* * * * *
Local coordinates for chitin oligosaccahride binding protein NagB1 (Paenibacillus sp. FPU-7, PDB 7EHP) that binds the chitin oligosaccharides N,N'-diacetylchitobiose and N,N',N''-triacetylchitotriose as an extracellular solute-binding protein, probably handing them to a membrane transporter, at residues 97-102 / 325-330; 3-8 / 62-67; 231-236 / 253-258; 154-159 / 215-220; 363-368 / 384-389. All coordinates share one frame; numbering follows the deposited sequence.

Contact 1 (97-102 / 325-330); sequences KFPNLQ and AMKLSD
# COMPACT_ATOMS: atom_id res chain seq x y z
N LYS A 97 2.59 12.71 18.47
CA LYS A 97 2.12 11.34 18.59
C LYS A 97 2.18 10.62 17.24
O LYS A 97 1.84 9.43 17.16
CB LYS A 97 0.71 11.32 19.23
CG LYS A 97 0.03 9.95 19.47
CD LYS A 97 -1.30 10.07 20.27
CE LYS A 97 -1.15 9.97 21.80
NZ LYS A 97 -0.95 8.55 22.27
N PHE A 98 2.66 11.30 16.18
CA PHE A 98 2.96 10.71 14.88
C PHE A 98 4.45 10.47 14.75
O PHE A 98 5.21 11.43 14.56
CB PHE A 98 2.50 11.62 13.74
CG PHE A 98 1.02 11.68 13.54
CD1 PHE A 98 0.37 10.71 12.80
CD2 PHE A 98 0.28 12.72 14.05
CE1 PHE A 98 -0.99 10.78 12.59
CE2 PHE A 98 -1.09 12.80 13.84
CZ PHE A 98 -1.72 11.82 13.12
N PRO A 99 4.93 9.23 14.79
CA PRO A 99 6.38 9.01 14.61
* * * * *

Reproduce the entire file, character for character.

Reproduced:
Local coordinates for chitin oligosaccahride binding protein NagB1 (Paenibacillus sp. FPU-7, PDB 7EHP) that binds the chitin oligosaccharides N,N'-diacetylchitobiose and N,N',N''-triacetylchitotriose as an extracellular solute-binding protein, probably handing them to a membrane transporter, at residues 97-102 / 325-330; 3-8 / 62-67; 231-236 / 253-258; 154-159 / 215-220; 363-368 / 384-389. All coordinates share one frame; numbering follows the deposited sequence.

Contact 1 (97-102 / 325-330); sequences KFPNLQ and AMKLSD
# COMPACT_ATOMS: atom_id res chain seq x y z
N LYS A 97 2.59 12.71 18.47
CA LYS A 97 2.12 11.34 18.59
C LYS A 97 2.18 10.62 17.24
O LYS A 97 1.84 9.43 17.16
CB LYS A 97 0.71 11.32 19.23
CG LYS A 97 0.03 9.95 19.47
CD LYS A 97 -1.30 10.07 20.27
CE LYS A 97 -1.15 9.97 21.80
NZ LYS A 97 -0.95 8.55 22.27
N PHE A 98 2.66 11.30 16.18
CA PHE A 98 2.96 10.71 14.88
C PHE A 98 4.45 10.47 14.75
O PHE A 98 5.21 11.43 14.56
CB PHE A 98 2.50 11.62 13.74
CG PHE A 98 1.02 11.68 13.54
CD1 PHE A 98 0.37 10.71 12.80
CD2 PHE A 98 0.28 12.72 14.05
CE1 PHE A 98 -0.99 10.78 12.59
CE2 PHE A 98 -1.09 12.80 13.84
CZ PHE A 98 -1.72 11.82 13.12
N PRO A 99 4.93 9.23 14.79
CA PRO A 99 6.38 9.01 14.61